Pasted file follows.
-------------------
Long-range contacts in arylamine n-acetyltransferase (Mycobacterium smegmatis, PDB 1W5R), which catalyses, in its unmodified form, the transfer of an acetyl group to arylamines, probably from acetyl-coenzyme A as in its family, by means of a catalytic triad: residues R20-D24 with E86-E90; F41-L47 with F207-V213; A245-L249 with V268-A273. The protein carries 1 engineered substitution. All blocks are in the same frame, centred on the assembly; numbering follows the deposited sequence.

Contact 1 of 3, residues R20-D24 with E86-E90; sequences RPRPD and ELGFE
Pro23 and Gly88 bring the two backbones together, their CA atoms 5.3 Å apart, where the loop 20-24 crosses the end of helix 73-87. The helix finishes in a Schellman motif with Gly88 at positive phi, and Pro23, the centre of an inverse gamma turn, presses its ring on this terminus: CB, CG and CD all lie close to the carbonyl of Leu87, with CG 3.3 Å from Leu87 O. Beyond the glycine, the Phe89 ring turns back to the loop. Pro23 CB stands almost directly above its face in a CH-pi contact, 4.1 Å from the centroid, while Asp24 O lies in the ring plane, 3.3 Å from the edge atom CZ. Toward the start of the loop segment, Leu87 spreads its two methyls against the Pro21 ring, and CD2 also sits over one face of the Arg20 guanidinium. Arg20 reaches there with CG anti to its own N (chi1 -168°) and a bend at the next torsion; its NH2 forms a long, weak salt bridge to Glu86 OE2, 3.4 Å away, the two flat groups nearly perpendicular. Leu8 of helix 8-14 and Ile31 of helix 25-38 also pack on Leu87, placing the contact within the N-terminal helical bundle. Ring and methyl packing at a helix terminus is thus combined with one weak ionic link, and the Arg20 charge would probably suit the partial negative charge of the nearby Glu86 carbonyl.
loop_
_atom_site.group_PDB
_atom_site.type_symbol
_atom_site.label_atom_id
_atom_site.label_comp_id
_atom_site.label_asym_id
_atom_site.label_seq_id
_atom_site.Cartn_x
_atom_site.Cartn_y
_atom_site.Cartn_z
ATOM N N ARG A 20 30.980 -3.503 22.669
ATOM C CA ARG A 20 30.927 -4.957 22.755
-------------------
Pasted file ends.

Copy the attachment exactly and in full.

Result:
Long-range contacts in arylamine n-acetyltransferase (Mycobacterium smegmatis, PDB 1W5R), which catalyses, in its unmodified form, the transfer of an acetyl group to arylamines, probably from acetyl-coenzyme A as in its family, by means of a catalytic triad: residues R20-D24 with E86-E90; F41-L47 with F207-V213; A245-L249 with V268-A273. The protein carries 1 engineered substitution. All blocks are in the same frame, centred on the assembly; numbering follows the deposited sequence.

Contact 1 of 3, residues R20-D24 with E86-E90; sequences RPRPD and ELGFE
Pro23 and Gly88 bring the two backbones together, their CA atoms 5.3 Å apart, where the loop 20-24 crosses the end of helix 73-87. The helix finishes in a Schellman motif with Gly88 at positive phi, and Pro23, the centre of an inverse gamma turn, presses its ring on this terminus: CB, CG and CD all lie close to the carbonyl of Leu87, with CG 3.3 Å from Leu87 O. Beyond the glycine, the Phe89 ring turns back to the loop. Pro23 CB stands almost directly above its face in a CH-pi contact, 4.1 Å from the centroid, while Asp24 O lies in the ring plane, 3.3 Å from the edge atom CZ. Toward the start of the loop segment, Leu87 spreads its two methyls against the Pro21 ring, and CD2 also sits over one face of the Arg20 guanidinium. Arg20 reaches there with CG anti to its own N (chi1 -168°) and a bend at the next torsion; its NH2 forms a long, weak salt bridge to Glu86 OE2, 3.4 Å away, the two flat groups nearly perpendicular. Leu8 of helix 8-14 and Ile31 of helix 25-38 also pack on Leu87, placing the contact within the N-terminal helical bundle. Ring and methyl packing at a helix terminus is thus combined with one weak ionic link, and the Arg20 charge would probably suit the partial negative charge of the nearby Glu86 carbonyl.
loop_
_atom_site.group_PDB
_atom_site.type_symbol
_atom_site.label_atom_id
_atom_site.label_comp_id
_atom_site.label_asym_id
_atom_site.label_seq_id
_atom_site.Cartn_x
_atom_site.Cartn_y
_atom_site.Cartn_z
ATOM N N ARG A 20 30.980 -3.503 22.669
ATOM C CA ARG A 20 30.927 -4.957 22.755